Why do so many people equate relaxation and pleasure with walking barefoot along the beach as the waves roll in? How come my son River’s first instinct is to take his shoes off when he sees a field of green grass?
Is it kooky human behavior that is simply hard-wired into our genetic makeup, or is there something more to this urge to remove footwear?
The Shoe-Less Revolution
Historically speaking, it seems like we’re right in step with our forebearers. Long before we had cushiony sneakers, our distant ancestors often walked barefoot over rock, rubble, dirt, stick, and stream. Their feet were strong and nimble, able to sense and react to any surface they encountered. More recent native cultures often walk through nature on their naked soles, instead of wearing moccasins or similar footwear.
Commonalities like “barefootedness” that we see repeated among ancient groups beg for further investigation, especially in cultures where simple footwear was already an option.
Thankfully, there is good science behind shoelessness and the findings are fascinating.
Current Research on Grounding
It turns out that the sensation we feel when our feet make contact with moist sand is more than just a feeling. This therapeutic touch of the Earth is laden with remarkable health benefits including reduced inflammation, higher antioxidant levels, improved sleep, and healthier blood flow.
The primordial practice of walking barefoot, sometimes referred to as “grounding,” is only just beginning to be studied by modern science. One of the most groundbreaking findings is the powerful heart health effect of direct skin contact with the Earth.
A study published by the Journal of Alternative And Complementary Medicine from 2013 states that walking barefoot “reduces blood viscosity, which is a major factor in cardiovascular disease.”
Blood viscosity is a term used to describe the thickness and stickiness of blood. The lower the viscosity, the easier your blood flows through your blood vessels and circulates throughout your body. The higher your blood’s viscosity, or thickness, the slower it moves.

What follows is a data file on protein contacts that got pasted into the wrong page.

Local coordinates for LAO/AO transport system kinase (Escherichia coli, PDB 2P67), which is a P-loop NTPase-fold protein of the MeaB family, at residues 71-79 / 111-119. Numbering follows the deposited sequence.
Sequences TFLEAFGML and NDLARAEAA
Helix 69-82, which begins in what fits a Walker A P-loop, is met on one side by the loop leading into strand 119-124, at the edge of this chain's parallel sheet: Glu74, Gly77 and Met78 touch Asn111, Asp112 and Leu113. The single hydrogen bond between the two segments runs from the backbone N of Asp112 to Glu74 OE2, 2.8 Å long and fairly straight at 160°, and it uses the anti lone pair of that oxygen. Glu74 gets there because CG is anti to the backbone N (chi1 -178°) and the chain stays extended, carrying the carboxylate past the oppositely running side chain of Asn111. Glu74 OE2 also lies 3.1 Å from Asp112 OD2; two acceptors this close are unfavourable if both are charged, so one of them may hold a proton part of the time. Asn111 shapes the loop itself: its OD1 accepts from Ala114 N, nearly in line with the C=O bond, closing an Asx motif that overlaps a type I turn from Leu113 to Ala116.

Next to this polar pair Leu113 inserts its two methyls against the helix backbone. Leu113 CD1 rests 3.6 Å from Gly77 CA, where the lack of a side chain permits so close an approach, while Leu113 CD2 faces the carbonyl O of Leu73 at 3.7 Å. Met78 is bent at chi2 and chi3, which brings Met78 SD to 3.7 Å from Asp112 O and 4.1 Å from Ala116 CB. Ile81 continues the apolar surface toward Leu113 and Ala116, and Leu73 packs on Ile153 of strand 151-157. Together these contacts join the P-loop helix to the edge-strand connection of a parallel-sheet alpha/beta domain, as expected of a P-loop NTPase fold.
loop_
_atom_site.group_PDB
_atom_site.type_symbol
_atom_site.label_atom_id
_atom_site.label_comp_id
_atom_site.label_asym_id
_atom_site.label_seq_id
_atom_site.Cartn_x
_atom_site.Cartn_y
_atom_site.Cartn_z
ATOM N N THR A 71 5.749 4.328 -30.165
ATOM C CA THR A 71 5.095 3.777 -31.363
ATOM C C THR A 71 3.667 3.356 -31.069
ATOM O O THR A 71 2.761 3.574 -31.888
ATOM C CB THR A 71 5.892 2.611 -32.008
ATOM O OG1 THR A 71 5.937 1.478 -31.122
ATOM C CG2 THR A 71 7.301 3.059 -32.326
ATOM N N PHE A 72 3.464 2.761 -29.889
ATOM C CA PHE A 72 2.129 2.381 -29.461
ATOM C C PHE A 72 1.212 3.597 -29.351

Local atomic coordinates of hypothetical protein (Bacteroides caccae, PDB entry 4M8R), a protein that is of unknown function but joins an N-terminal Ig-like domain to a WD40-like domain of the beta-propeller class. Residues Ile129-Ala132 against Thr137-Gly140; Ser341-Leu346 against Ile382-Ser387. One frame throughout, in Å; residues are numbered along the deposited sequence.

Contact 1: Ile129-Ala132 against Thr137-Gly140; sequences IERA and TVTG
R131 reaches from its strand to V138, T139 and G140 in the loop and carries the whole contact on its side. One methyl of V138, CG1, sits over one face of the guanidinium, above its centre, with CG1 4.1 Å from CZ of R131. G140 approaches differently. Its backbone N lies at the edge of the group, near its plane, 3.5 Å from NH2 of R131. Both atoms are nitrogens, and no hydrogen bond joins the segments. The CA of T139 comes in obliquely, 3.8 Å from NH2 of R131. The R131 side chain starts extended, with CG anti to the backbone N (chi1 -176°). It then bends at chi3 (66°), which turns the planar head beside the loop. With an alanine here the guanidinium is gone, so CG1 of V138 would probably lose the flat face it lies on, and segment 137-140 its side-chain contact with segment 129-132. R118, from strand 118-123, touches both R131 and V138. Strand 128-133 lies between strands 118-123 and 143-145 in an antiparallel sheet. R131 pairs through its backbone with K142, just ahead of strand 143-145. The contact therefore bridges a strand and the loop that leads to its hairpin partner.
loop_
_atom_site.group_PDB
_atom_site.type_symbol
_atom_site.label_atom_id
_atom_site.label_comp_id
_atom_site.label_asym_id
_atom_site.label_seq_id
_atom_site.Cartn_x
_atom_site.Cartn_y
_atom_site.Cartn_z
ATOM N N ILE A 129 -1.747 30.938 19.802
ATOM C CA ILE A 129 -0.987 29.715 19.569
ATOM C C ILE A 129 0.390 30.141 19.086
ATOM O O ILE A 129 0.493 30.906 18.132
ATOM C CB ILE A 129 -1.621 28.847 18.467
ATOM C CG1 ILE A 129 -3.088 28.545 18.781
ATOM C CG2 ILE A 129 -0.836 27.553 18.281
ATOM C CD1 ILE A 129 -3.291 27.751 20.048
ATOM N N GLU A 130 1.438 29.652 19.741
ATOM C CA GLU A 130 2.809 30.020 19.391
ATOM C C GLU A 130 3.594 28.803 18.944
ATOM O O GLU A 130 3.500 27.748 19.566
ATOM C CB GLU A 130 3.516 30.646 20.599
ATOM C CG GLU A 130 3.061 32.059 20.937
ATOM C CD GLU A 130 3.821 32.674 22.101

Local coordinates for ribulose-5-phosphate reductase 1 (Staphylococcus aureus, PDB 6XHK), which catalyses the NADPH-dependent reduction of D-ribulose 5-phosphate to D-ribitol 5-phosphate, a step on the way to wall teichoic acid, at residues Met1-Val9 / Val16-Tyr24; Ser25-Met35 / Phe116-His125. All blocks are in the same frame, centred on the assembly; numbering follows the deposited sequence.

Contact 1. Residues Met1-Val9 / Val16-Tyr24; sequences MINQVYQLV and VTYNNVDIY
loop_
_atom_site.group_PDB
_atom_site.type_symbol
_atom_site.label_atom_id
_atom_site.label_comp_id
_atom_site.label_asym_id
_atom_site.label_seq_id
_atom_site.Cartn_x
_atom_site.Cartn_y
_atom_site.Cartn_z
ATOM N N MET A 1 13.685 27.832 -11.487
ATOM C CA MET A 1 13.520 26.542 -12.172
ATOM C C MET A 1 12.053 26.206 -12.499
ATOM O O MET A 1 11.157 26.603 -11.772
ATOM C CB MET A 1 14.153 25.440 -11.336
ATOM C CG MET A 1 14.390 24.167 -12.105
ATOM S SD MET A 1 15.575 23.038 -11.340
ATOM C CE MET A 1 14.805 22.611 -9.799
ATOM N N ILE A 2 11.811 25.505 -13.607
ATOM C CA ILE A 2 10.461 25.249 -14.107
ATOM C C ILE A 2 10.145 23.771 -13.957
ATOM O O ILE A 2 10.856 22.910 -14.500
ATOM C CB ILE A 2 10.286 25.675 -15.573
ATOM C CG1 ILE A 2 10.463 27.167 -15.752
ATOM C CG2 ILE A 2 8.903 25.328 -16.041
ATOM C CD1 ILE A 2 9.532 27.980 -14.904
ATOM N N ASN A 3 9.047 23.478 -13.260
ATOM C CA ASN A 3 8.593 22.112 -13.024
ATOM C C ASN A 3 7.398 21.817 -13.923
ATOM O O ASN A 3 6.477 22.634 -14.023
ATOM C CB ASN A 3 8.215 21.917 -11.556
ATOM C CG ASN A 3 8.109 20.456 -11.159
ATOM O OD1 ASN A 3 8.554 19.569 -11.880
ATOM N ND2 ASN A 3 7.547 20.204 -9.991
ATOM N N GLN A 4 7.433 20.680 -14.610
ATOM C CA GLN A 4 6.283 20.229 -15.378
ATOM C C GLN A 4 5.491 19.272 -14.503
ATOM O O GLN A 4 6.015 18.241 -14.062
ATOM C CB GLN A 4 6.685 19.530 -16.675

To test the effects of grounding on blood viscosity, subjects had their red blood cells (RBCs) examined under a microscope to determine the number of clumped groups of RBCs in each sample. High instances of aggregation (or clumping) in human blood increases your blood viscosity and can result in cardiovascular disease. This experiment was intended to measure whether grounding to the earth’s innate electrical charge would have a positive effect on this blood condition.
Long story short, walking barefoot substantially lowered the instance of unwanted blood cell clumping in every one of the subjects and promoted healthier circulation.
A later study in the same journal found that “grounding” or “earthing” may help regulate both the endocrine and nervous systems as well.
We present-day humans live in a sea of electromagnetic waves radiated by mobile phone signals, Wi-Fi, automatic doors, etc. This is referred to as “dirty electricity” or “electromagnetic pollution.” Luckily for us, the Earth’s surface is rich with electrons that can neutralize this dirty electricity, much like how houses have a copper cable that is sunk into the Earth to ground out their electrical wiring. Grounding allows currents within us to get back into a healthy neutral state.
This can boost our energy, balance our mood, clarify our thinking, and perhaps even save our lives.
So the next time you’re in front of an appealing patch of earth, remove your shoes and socks and step forth onto terra firma and feel the sensation that runs through your body.
I’d recommend you do this at least a few times a week for better heart health and overall happiness.